Regulations implementing the exception for similar supplemental coverage require that the coverage be “specifically designed to fill gaps in primary coverage, such as coinsurance or deductibles.” Subsequent, sub-regulatory guidance established factors that the Departments will apply when evaluating whether supplemental health insurance qualifies as “similar supplemental coverage provided to coverage under a group health plan.” Specifically, supplemental health insurance will be considered an excepted benefit if it is provided through a policy, certificate, or contract of insurance separate from the primary coverage under the plan and meets all of the following requirements:

  • The supplemental policy, certificate, or contract of insurance is issued by an entity that does not provide the primary coverage under the plan;
  • The supplemental policy, certificate, or contract of insurance is specifically designed to fill gaps in primary coverage, such as coinsurance or deductibles, but does not include a policy, certificate, or contract of insurance that becomes secondary or supplemental only under a coordination of benefits provision;
  • The cost of the supplemental coverage is 15 percent or less of the cost of primary coverage (determined in the same manner as the applicable premium is calculated under a COBRA continuation provision); and
  • The supplemental coverage sold in the group health insurance market does not differentiate among individuals in eligibility, benefits, or premiums based upon any health factor of the individual (or any dependents of the individual).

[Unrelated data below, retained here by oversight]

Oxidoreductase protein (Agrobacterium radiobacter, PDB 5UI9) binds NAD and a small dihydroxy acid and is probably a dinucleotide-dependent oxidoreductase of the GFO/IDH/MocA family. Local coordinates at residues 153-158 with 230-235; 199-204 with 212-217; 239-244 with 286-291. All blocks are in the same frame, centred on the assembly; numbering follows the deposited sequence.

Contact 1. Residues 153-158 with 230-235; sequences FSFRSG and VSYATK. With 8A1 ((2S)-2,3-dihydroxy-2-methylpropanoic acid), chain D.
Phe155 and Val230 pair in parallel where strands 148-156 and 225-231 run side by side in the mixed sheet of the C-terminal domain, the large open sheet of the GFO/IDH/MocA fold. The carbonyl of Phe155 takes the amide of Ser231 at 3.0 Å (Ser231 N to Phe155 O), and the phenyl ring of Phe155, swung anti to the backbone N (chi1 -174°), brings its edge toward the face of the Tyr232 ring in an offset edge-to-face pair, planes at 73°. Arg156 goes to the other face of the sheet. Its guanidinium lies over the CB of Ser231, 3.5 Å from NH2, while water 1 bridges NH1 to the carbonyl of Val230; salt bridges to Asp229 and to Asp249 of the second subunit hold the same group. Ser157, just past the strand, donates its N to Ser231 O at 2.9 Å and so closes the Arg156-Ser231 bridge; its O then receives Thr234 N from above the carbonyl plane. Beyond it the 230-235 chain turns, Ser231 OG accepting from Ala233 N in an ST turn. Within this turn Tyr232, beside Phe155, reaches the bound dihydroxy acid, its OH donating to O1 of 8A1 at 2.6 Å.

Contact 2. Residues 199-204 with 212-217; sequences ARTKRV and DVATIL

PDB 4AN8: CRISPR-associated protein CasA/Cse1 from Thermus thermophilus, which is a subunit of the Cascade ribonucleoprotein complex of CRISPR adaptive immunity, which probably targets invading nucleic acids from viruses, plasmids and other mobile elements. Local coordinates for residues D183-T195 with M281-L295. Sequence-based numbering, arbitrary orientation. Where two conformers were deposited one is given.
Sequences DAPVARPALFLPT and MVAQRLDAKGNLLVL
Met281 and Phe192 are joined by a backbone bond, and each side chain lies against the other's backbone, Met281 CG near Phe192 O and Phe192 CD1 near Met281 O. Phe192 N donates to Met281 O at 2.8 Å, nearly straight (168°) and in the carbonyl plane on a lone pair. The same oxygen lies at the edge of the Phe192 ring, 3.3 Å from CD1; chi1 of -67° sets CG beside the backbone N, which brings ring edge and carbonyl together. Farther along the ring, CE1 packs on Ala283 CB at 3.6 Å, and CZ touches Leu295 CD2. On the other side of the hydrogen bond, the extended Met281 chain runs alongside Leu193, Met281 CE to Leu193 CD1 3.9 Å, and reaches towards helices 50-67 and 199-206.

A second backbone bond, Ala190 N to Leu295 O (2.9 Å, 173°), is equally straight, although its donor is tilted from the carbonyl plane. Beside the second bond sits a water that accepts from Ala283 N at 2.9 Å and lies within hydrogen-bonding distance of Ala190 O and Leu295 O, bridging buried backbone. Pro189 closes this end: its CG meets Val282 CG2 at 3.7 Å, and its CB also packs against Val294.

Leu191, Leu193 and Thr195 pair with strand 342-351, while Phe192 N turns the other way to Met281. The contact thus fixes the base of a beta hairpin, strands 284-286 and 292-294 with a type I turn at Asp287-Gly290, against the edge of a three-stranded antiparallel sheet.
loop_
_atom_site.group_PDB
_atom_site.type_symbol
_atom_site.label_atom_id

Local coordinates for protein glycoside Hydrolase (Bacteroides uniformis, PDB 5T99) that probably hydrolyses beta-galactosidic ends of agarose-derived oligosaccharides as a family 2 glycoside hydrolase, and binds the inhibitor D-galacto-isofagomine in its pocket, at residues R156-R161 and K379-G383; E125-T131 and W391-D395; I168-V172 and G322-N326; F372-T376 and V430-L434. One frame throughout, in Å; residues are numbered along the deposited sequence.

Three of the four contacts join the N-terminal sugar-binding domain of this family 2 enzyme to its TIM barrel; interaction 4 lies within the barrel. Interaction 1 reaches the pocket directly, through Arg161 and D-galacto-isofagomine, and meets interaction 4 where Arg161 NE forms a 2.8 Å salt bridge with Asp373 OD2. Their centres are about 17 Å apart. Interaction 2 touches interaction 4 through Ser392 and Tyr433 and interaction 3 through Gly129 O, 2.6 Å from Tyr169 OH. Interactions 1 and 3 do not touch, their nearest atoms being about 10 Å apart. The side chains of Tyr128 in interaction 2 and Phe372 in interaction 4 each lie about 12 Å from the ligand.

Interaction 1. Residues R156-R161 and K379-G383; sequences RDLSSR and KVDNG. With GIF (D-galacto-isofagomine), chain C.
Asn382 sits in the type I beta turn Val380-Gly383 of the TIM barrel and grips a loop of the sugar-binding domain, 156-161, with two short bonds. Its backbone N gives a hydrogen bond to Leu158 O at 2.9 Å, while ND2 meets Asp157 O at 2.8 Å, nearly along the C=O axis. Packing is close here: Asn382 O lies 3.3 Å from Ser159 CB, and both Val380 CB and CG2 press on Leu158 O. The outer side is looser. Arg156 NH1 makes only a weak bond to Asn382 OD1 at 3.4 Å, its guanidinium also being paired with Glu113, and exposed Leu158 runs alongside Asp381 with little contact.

Further clarification, in the form of an FAQ, was provided in February 2015 in which the Departments signaled their intent to propose regulations under which coverage would be considered to be designed to “fill in the gaps” of the primary coverage only if the benefits covered by the supplemental insurance product are not essential health benefits (EHB) in the State in which the product is being marketed. The FAQ said, until regulations are issued and effective, the Departments will not take enforcement action under certain conditions for failure to comply with the applicable insurance market reforms with respect to group or individual health insurance coverage that provides coverage of additional categories of benefits that are not EHBs in the applicable State. That guidance is now on the horizon.

The Proposed Regulations

  • Hospital Indemnity and Other Fixed Indemnity Insurance

The proposed regulations establish a rule under which hospital Indemnity and other fixed indemnity insurance coverage is excepted only if the coverage meets each of the following conditions:

  • The insurance must pay a fixed dollar amount per day (or per other time period, such as per week) of hospitalization or illness (for example, $100/day) without regard to the amount of expenses incurred or the type of items or services received. The Departments make clear that policies that provide fixed amounts based on other metrics (such as per-visit, per-drug or per-service) will not be excepted; and
  • The plan or issuer must provide, in any application or enrollment materials provided to participants at or before the time participants are given the opportunity to enroll in the coverage, a notice that prominently displays in at least 14 point type the following language:

THIS IS A SUPPLEMENT TO HEALTH INSURANCE AND IS NOT A SUBSTITUTE FOR MAJOR MEDICAL COVERAGE. THIS IS NOT QUALIFYING HEALTH COVERAGE (‘‘MINIMUM ESSENTIAL COVERAGE’’) THAT SATISFIES THE HEALTH COVERAGE REQUIREMENT OF THE AFFORDABLE CARE ACT. IF YOU DON’T HAVE MINIMUM ESSENTIAL COVERAGE, YOU MAY OWE AN ADDITIONAL PAYMENT WITH YOUR TAXES.

If participants are required to reenroll for renewal or reissuance, this notice must be displayed in the reenrollment materials.

The following examples are drawn from the proposed regulations:

Example 1.

(i) Facts. An employer sponsors a group health plan that provides coverage through an insurance policy. The policy provides benefits only for hospital stays at a fixed percentage of hospital expenses up to a maximum of $100 a day.